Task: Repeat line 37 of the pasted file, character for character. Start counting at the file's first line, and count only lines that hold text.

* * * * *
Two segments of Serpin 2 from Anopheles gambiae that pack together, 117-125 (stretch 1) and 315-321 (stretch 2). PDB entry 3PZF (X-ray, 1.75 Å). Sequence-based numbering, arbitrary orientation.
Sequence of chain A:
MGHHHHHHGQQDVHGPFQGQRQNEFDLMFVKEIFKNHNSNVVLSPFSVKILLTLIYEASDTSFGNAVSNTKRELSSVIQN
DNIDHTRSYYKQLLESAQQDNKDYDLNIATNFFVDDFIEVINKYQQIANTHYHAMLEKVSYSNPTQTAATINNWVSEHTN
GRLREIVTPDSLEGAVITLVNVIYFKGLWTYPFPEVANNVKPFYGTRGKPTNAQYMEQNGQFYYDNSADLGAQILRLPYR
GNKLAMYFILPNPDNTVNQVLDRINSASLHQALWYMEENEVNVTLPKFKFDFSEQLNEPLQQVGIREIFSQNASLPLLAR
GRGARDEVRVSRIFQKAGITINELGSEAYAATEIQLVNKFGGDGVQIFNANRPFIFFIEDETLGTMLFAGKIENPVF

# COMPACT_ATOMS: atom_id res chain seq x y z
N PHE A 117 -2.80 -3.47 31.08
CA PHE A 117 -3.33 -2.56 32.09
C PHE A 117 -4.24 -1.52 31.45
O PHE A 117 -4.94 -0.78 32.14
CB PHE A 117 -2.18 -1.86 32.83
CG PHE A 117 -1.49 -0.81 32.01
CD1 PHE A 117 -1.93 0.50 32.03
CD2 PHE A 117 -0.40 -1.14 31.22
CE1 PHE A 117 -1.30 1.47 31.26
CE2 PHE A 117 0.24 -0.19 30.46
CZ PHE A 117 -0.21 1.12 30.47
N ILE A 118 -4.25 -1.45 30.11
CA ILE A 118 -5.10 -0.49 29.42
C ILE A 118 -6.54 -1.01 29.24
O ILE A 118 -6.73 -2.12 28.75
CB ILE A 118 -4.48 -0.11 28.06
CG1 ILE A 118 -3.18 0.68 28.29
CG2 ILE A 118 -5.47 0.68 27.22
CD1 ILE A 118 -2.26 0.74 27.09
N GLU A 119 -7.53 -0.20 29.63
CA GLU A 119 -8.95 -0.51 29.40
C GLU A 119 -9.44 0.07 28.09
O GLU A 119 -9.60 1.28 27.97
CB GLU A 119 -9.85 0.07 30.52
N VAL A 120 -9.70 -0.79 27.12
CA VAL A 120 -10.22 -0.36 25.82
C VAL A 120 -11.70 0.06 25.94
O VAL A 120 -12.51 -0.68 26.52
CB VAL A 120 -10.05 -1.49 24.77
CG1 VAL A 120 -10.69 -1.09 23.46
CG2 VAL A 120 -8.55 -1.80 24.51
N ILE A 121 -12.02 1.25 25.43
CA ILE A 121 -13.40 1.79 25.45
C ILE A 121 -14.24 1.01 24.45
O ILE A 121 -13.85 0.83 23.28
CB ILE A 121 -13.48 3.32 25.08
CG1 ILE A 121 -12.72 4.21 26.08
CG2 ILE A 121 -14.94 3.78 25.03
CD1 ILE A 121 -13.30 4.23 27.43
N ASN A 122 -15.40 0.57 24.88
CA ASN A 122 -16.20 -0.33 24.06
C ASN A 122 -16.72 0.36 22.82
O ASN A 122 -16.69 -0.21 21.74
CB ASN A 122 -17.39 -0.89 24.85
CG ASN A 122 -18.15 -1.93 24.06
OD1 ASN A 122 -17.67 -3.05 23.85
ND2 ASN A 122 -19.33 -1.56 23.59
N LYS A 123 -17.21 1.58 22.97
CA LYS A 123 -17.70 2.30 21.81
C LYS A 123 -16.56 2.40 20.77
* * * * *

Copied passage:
CB VAL A 120 -10.05 -1.49 24.77